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Old 11-23-2005, 06:09 AM   #1
George
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Default Verbs with Prepositions

I was always taught that a sentence cannot end with a preposition. That's a rule I've been careful to adhere to. Opps -- err -- a rule to which I have been careful to adhere.

English has a lot of verbs associated with or inseparable from prepositions. That can be the tough part about moving to America. -- ask for, care for, go after, go over, hear from, catch up with, keep up -- The list can go on and on. (Opps again).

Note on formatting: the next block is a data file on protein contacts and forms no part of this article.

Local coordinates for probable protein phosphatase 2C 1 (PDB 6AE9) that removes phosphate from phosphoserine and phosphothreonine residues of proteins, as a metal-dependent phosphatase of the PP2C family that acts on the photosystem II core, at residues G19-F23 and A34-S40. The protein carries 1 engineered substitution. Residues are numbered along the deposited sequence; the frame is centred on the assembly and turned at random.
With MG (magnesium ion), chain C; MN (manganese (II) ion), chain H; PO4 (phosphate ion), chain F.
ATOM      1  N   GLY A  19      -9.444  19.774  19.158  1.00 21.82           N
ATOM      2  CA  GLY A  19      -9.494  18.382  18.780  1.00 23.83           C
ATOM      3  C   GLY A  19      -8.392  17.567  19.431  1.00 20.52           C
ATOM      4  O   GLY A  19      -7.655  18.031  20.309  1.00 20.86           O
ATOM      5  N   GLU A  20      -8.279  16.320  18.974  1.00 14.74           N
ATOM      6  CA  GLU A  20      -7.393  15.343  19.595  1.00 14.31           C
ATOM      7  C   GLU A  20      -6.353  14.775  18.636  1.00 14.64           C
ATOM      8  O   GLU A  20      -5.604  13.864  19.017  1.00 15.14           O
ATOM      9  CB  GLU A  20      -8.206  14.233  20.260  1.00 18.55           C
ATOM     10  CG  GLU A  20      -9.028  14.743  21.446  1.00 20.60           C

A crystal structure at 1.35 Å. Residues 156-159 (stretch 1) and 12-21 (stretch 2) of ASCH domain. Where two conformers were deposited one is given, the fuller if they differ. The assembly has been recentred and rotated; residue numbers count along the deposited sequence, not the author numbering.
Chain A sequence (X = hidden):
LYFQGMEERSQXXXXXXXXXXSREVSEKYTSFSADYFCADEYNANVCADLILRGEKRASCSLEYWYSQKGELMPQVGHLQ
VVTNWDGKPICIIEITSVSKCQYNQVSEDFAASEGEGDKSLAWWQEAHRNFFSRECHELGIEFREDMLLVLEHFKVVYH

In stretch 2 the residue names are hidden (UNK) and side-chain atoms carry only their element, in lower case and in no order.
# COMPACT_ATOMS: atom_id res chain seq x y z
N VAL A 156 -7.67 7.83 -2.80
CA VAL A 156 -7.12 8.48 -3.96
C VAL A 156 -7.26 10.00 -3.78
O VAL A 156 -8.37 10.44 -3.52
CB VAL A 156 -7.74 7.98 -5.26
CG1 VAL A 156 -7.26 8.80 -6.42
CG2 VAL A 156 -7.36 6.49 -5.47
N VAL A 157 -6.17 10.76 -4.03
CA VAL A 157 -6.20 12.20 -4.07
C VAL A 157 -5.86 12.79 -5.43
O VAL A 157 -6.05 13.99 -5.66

Question -- can there be exceptions to not ending a sentence with a preposition, if it is combined with a verb? How does one know; that is, why or why not?

I was just looking at Statesman and Saint by Jasper Ridley, who was apparently a prominent British historian. At page 135, I saw this sentence. "In his later English writings More kept up the pretense that the book was written, not by him, but by Rosse, and many of the readers were taken in." Looks like a good expression to me. However, I've also found some other energetic sentence structures he employs, which technically are not correct.

Regards,

George
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